News & Politics

Washington Post’s Union Says More People Than Expected Took Buyouts

Managers "are attempting to bribe some colleagues to stay," the Washington Post Guild told members Tuesday.

Photograph by Evy Mages .

More people than expected have volunteered to take buyouts from the Washington Post, according to an email from the Washington Post Guild, the union that represents many of the publication’s staffers. As a result, the Guild claims, managers “are attempting to bribe some colleagues to stay by offering them more money and better jobs at the eleventh hour.”

A Post spokesperson has not yet responded to Washingtonian‘s query as to whether this characterization is accurate, but on Tuesday interim CEO Patty Stonesifer told employees in an email that the Post had met its goal of reducing its workforce, a goal that stood at 240 people when the publication announced its current buyout plan in October.

Initially, people in the newsroom were especially slow to sign up for the “voluntary separation packages” the Post offered, citing revenue projections that it later found to be “overly optimistic.” As of November 28, only 36 people in the newsroom had agreed to leave out of a goal of 120 (Post business and tech staff accounted for the other 120 the publication targeted).

So what happened? The Guild’s email lays the blame on another Stonesifer memo late last month that raised the prospect of layoffs if not enough people took the buyouts package. “I don’t know how else people were supposed to read that,” says Katie Mettler, the co-chair for news of the Post Guild. “By threatening their staff and bungling this process from the very beginning, the company created flight risks that they never needed to create.”

Post staffers in the last few days have received a small email server’s worth of announcements about journalists who’ve decided to leave the publication, though those announcements generally haven’t said whether the departures they reported were because of the buyouts. But some Post journalists have announced publicly that they’ve decided to split, Jura Koncius. John Kelly, Amy Joyce, and Peter Marks among them. (I don’t publish names of people who’ve taken buyouts unless they ask me to do so or they announce them themselves. We’ll likely hear a lot more names this week.)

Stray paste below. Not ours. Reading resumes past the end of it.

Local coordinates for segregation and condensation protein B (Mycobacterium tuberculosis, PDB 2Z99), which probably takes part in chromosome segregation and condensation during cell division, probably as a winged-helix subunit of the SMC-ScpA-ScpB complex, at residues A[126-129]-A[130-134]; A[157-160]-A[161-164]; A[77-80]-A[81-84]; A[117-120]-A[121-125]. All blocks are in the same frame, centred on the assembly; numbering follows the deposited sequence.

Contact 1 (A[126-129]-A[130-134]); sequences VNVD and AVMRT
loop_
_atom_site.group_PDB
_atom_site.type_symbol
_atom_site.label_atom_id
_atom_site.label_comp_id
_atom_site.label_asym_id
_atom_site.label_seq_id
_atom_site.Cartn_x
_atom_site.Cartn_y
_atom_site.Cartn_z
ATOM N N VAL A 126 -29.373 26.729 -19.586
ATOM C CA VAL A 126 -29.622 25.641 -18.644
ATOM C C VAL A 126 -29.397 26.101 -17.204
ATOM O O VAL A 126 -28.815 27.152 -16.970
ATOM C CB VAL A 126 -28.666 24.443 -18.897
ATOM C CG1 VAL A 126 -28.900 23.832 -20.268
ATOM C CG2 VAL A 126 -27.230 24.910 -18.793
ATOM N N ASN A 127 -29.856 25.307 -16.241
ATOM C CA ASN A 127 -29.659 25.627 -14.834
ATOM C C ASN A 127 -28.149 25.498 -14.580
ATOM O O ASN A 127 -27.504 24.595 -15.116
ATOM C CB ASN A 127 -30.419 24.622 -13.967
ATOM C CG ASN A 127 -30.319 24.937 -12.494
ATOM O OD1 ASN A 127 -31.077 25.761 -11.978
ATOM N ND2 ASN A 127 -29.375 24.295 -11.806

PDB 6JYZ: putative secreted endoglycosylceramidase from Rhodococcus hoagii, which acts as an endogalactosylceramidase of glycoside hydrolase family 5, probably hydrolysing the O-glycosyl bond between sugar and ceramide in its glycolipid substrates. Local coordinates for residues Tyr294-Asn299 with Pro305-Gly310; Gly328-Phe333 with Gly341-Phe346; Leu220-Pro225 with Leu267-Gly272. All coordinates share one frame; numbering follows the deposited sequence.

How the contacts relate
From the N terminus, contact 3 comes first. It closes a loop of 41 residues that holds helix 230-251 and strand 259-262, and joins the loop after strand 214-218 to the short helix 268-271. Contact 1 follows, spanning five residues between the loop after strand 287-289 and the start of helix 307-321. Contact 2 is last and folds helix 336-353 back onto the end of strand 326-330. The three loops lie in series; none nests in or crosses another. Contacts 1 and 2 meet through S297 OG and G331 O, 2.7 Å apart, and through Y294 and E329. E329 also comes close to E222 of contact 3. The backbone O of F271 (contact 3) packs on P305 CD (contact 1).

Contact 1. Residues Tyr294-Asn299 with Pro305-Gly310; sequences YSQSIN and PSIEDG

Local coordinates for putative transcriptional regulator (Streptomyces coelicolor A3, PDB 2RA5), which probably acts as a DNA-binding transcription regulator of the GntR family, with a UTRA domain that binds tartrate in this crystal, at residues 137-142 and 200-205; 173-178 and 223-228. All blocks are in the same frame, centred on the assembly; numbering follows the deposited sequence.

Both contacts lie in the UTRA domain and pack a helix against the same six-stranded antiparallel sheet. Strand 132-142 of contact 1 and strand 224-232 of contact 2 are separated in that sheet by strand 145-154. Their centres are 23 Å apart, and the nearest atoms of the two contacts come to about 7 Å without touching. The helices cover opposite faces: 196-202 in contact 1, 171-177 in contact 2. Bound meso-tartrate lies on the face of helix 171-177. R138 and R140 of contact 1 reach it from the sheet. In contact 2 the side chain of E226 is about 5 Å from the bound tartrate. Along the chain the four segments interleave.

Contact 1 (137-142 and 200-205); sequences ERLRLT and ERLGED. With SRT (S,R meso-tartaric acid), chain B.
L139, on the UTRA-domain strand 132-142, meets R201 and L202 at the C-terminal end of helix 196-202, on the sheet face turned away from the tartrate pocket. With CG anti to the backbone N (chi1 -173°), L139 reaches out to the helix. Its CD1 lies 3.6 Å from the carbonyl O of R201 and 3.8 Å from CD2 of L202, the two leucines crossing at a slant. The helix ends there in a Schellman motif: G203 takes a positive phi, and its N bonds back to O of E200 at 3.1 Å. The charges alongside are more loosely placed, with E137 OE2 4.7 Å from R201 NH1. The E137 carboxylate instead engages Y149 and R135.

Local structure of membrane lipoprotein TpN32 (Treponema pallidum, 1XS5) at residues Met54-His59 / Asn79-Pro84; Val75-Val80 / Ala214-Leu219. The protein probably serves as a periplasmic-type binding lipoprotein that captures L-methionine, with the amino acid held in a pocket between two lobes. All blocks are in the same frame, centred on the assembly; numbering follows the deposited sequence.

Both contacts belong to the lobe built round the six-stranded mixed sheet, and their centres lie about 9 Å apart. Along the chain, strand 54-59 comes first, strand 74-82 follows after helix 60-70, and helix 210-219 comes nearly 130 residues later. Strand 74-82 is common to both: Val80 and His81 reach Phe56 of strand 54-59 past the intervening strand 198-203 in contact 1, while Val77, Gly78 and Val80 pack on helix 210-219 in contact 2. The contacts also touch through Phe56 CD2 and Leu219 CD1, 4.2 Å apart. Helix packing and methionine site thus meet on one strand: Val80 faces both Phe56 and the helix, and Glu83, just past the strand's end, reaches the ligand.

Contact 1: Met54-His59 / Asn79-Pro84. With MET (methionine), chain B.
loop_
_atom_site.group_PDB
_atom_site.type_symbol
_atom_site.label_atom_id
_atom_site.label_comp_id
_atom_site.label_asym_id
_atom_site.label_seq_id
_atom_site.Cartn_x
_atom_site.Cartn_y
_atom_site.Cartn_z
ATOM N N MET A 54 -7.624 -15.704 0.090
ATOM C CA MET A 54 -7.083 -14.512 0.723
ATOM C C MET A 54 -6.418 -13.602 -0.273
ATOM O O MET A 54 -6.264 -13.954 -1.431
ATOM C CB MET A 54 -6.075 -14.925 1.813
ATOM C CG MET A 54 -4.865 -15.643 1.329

Does this mean layoffs are off the table for the time being? Stonesifer’s email doesn’t say, and the Post hasn’t yet answered Washingtonian‘s query about that, either. The Guild’s email says “it seems likely that nobody will be laid off during the holidays.” Mettler says Post management returned to the bargaining table after more than 750 staffers staged a one-day walkout on December 7, and despite claiming that its most recent offer to the union was its “last, best and final” one, moved on a few issues. She nevertheless characterizes the movement as “woefully insufficient” and says she isn’t sure whether the Guild and Post management will be able to strike a deal before the end of the year.

The Guild asks members to contact incoming Post publisher Will Lewis to “let him know that he’s inheriting this mess come January,” as Mettler puts it, and to ask him to intervene so everyone can start fresh in 2024.

Here’s Stonesifer’s memo:

Good morning to all of my Post colleagues — I wanted to let you know that we have now confirmed that the number of people accepting the Voluntary Separation package has met our goal for 2024. We will enter the new year with a smaller organization but a better financial position on which to continue and build a great future for The Washington Post.

I am very aware of how difficult this process has been for everyone involved and I want to thank you for the grace and respect you have shown at every step. Join me in recognizing the contributions of all our colleagues — in news, editorial, client solutions, subscriptions, engineering, product, data & analytics, customer care & logistics, production, finance & operations, HR, legal, ArcXP and PR, brand & WP Live — as we exit this year.


Here’s the Guild’s note:

All —